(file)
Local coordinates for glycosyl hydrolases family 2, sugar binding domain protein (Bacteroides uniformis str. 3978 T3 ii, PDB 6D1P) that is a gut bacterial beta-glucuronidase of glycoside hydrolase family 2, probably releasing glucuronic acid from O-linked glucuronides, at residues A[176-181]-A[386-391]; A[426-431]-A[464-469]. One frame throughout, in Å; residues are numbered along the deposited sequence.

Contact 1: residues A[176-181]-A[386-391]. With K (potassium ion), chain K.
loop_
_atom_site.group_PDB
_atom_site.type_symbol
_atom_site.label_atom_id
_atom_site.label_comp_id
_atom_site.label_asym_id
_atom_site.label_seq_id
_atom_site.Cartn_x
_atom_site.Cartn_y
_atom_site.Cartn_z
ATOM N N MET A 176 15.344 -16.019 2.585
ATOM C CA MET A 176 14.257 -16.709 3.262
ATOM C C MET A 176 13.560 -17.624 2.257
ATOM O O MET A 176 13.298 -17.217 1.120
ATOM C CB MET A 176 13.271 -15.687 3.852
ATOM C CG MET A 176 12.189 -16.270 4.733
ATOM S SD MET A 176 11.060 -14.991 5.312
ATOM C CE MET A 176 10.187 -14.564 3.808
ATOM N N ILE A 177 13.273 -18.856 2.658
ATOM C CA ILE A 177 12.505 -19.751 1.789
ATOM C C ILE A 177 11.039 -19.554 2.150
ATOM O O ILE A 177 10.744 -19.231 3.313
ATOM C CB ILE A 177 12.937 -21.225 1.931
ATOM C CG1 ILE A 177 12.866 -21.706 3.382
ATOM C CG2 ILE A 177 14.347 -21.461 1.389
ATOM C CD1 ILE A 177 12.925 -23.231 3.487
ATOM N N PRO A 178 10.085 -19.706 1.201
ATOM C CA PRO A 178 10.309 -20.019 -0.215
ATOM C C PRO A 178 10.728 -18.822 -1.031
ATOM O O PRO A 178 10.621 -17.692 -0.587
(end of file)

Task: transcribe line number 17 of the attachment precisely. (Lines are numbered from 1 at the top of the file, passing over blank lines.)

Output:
ATOM C CB MET A 176 13.271 -15.687 3.852